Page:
In addition, the specialized media as well as the general public often rightly recommend including probiotics in the diet.
What are probiotics?
The term probiotic comes from the Greek meaning “pro-life”. In the past, probiotics were defined as microorganisms, which once ingested, helped regulate the intestinal flora. Currently, the preferred definition of probiotics is as follows: a food or food supplement containing live microorganisms that bring positive effects to the consumer, when ingested in sufficient quantity.
The most common lines of probiotics
The bacteria present in probiotic products are resistant to the action of gastric juice and manage to reach the intestine without significant modification. At this level of the digestive tract, these bacteria help the digestive process and help regulate the intestinal flora. Common examples of probiotic bacteria include Lactobacillus, Streptococcus or Bifidobacteria.
What are the benefits of probiotics?
In recent years, the understanding of the intestinal flora and the role of probiotics in the digestive process has progressed considerably. Several studies have shown that maintaining a healthy intestinal flora brings several health benefits and helps prevent certain chronic diseases such as diabetes and certain cancers of the digestive tract. This is why the consumption of probiotics has gained importance as a food capable of balancing the intestinal flora and playing an important role in prevention.
The consumption of these foods rich in probiotics bring more particularly the following positive effects:
- – Improved digestion and prevention of constipation
- – Improvement of gastric acidity, prevention of gastritis and ulcers, action also on diarrhea
- – Increased absorption of vitamins and nutrients, such as B-complex vitamins, essential amino acids, as well as calcium and iron.
- – Strengthening of the immune system, following stimulation of macrophages (important defense cells)
- – Decrease in the amount of pathogenic bacteria and protection of the intestinal mucosa, preventing conditions such as flatulence (bloating), colitis or diverticulitis.
In addition to all these benefits, probiotics are particularly important in patients undergoing antibiotic treatment. This class of drugs destroys the intestinal flora, hence the interest of probiotics to reconstitute it.
Probiotics in the prevention of colon cancer
Another important effect of probiotics is the prevention of certain types of cancer. According to a study published in the scientific journal The American Journal of Clinical Nutrition, the bacteria found in probiotics help prevent genetic mutations that lead to the development of tumors, including those at the origin of colon cancer.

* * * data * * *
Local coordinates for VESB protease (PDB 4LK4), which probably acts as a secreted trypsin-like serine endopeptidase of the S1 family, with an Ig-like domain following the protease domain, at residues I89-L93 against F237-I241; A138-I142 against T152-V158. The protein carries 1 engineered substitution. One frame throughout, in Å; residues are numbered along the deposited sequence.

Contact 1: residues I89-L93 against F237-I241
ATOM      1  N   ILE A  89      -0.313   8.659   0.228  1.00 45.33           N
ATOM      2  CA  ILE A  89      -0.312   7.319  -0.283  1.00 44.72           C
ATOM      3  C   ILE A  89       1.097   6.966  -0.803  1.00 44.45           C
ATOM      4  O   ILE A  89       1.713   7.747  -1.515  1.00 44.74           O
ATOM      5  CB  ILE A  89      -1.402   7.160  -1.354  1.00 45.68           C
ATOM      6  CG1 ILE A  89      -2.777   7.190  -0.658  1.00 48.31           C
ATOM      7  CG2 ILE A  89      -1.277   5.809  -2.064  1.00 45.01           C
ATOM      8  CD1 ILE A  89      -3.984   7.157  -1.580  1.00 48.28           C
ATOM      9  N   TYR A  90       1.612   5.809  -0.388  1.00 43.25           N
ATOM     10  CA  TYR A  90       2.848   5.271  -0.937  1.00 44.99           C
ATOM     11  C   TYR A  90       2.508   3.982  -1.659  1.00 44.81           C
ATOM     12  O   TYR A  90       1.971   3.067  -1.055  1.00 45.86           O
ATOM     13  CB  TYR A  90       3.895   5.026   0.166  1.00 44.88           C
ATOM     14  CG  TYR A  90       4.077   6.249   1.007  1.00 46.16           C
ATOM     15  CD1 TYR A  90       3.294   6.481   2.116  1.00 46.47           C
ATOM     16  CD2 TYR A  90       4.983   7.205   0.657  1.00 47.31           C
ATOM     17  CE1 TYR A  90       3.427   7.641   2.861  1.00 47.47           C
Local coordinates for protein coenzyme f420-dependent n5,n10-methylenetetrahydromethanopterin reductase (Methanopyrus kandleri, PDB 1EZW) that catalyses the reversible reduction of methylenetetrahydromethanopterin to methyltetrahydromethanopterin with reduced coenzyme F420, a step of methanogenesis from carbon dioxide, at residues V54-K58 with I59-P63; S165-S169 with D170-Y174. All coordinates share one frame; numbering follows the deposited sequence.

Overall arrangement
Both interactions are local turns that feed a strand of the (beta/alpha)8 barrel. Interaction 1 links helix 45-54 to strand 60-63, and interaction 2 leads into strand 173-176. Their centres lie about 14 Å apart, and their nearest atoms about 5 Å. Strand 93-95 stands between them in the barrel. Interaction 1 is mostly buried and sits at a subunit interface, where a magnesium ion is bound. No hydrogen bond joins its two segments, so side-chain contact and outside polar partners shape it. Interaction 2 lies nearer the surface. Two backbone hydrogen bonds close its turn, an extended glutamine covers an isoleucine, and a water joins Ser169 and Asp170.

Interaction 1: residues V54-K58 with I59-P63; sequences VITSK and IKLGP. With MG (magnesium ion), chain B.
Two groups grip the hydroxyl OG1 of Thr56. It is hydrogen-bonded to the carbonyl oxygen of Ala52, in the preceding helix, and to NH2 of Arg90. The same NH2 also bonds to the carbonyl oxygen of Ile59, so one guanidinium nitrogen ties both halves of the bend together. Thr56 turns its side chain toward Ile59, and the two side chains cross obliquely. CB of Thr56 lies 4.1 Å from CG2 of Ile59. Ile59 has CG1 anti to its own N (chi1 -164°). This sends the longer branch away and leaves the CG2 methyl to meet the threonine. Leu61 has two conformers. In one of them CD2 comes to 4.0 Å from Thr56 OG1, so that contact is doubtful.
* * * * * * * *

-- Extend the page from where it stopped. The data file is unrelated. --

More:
Nowadays, there are many probiotic foods, notably bearing the name of food supplement, sold in supermarkets, specialized stores and even in pharmacies. However, there are also natural foods to include in your diet.
Among the best known are dairy products such as milk, yogurts and lacto-fermented foods such as cabbage and sauerkraut.
Some studies are currently being carried out with other foods with a possible probiotic effect such as soy and fermented products (eg tofu), meat, fish and seed and vegetable extracts.
It should also be noted that a healthy and balanced diet is fundamental to guarantee the effect of probiotics. In the event of an unbalanced diet, the growth of bacteria with a positive effect on health could be impaired.
How many probiotics to take based on age
The amount of probiotics varies with age. In adults, the recommended daily amount is 5 billion colony forming units (CFU), for at least 5 days. This corresponds to the consumption of approximately 2 to 3 yogurts containing probiotics per day. In children, specialists have not yet fixed an exact quantity, but studies have shown that probiotics can already be integrated into the diet in children from the age of 18 months.
Probiotics or prebiotics, what’s the difference?
Another relatively used term is “prebiotic”. Prebiotics are fibers that serve as nutrients for bacteria with a positive effect on gut health. Two examples of these prebiotics are fruto-oligosaccharide (FOS) and inulin. Foods containing FOS are of plant origin such as tomatoes, onions, bananas, oats or even honey. Inulin is found in chicory roots, onions and asparagus.